Thank you for the mention in your post today. I love your vase of little leucojums.

  9. They are lovely! And the vase makes the arrangement! I see that you used some of the foliage, too–that looks great!

  10. Kris P says:

    The tall ones do work well in a vase even if they look a little leggy in the landscape. Thanks for the discussion of the difference between snowflakes and snowdrops. While nothing with “snow” in the name is likely to grow here, at least I can recognize the difference should I run into them elsewhere.

  11. Christina says:

    I like the taller blooms in the vase and if you only use them for cutting they are worth growing. I am wondering if they need less water than snowdrops, I would be happy to have the shorter Leucojum vernum blooming instead of snowdrops if they would be more suitable. Your arrangement looks delicate and is beautifully set off by the blue vase.

    • Chloris says:

      Thank you Christina.
      Leucojum vernum grows in damp woodland so I don’ t know how happy it would be in your garden. A snowdrop like S.Arnott would probably be alright on your slope.
      The tall Leucojums need moisture, you can even grow them in a bog garden.

  12. Flighty says:

    An enjoyable, and informative, post. They look lovely. xx

  13. Annette says:

    They look lovely in this pretty vase and next to the red Euphorbia foliage in your border. Did you find it hard to establish them? I read they can be tricky. I really ought to plant some this autumn. Bet your winter garden is looking great.

    • Chloris says:

      I do find these little leucojums tricky. I brought them with me from my previous garden where they seeded about happily. Here, they haven’ t spread at all and the clumps haven’ t got any bigger.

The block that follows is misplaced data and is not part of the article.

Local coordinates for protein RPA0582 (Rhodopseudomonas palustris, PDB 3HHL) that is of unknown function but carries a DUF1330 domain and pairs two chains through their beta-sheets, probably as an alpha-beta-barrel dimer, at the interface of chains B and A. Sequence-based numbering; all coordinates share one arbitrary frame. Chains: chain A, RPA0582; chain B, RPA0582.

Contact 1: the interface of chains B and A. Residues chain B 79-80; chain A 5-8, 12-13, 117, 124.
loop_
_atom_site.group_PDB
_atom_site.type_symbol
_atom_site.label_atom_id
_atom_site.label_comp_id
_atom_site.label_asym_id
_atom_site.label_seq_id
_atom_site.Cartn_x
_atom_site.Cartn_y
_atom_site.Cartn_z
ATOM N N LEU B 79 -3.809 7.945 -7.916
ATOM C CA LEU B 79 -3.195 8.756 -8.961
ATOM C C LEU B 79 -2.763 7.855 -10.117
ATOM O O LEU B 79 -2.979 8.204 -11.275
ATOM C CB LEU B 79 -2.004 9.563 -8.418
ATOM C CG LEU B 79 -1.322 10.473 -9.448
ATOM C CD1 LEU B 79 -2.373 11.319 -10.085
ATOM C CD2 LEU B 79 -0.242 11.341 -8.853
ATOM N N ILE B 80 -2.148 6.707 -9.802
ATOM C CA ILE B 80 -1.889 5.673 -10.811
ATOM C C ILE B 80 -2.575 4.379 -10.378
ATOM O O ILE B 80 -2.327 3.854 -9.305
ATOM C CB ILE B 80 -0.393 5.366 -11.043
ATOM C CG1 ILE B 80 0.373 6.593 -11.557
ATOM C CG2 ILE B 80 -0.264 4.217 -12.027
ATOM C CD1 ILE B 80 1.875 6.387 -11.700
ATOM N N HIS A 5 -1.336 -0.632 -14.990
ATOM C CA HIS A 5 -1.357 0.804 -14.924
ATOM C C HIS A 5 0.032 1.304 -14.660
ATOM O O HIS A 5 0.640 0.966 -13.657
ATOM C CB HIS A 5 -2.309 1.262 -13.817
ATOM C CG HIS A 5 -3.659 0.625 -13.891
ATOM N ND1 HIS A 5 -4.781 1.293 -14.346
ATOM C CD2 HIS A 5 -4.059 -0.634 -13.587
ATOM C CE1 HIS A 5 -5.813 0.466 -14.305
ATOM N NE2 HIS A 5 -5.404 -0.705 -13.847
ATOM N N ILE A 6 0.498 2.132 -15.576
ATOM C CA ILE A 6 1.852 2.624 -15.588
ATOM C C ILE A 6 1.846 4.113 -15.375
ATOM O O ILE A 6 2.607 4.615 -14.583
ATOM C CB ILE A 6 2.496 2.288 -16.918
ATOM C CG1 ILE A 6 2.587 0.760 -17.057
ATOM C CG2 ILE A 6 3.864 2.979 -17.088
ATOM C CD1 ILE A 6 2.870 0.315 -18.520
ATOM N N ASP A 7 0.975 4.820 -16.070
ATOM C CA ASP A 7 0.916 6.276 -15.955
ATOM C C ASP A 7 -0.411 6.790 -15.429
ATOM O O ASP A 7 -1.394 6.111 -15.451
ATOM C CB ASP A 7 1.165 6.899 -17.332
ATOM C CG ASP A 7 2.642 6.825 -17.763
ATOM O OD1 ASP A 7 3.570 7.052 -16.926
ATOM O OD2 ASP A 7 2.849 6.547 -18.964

I have been working hard on my new winter garden, it is gradually taking shape. I willl show you when I have finished it, although there will be lots of bare soil for a year or two until everything fills out.

  14. Debra says:

    I just love that grouping of the Leucojum, Euphorbia and the fern. What a lovely amazing place your garden must be.

  15. You are right, the dark foliage of the Euphorbia makes a beautiful foil for the Leucojum vernum, something to remember for my own garden. I’m always sorry this time of year that I didn’t get more bulbs planted in autumn.

  16. AnnetteM says:

    I also have some “Gravetye Giant” bought as bulbs quite a few years ago from Edinburgh Botanic gardens. However they are now getting lost under a rhododendron, but I am scared to move them as I have heard that they might sulk for a while. They haven’t really divided very much either – maybe they need a bit more light? This might be the year they get moved.

  17. Chloris says:

    Your Leucojums may be too dry. They like moist positions. I would move them. If they die I will send you some more.

  18. Anna says:

    A case of less is more Chloris – a simple but most effective vase 🙂

  19. Anca Tîrcă says:

    Lovely, thanks for sharing, Chloris!

  20. I had no idea there were summer snowflakes. I think I prefer them in winter/spring. But your bouquet is lovely. I love cobalt. :o)

  21. bittster says:

    I’ve never seen summer snowflakes show off any better. I’m not a fan and this is the first time I’ve ever considered giving up a spot in the garden to them!
    Strange that they’re blooming now. I think Pauline had a clump in bloom during the winter last year and I though it was odd then too. Must have something to do with a dry fall or a weak winter cold or something. I bet they’re more welcome now, that’s for sure.

  22. Chloris says:

    Thank you Frank. I’ m not a great fan either but these are all over the garden and they are useful for a vase. You are right I don’ t take much notice of them when they bloom at the normal time. But anything which shows its head in winter is welcome .

Leave a Reply

Fill in your details below or click an icon to log in:

WordPress.com Logo

You are commenting using your WordPress.com account. Log Out / Change )

Twitter picture

You are commenting using your Twitter account. Log Out / Change )

Facebook photo

You are commenting using your Facebook account. Log Out / Change )

Google+ photo

You are commenting using your Google+ account. Log Out / Change )

Connecting to %s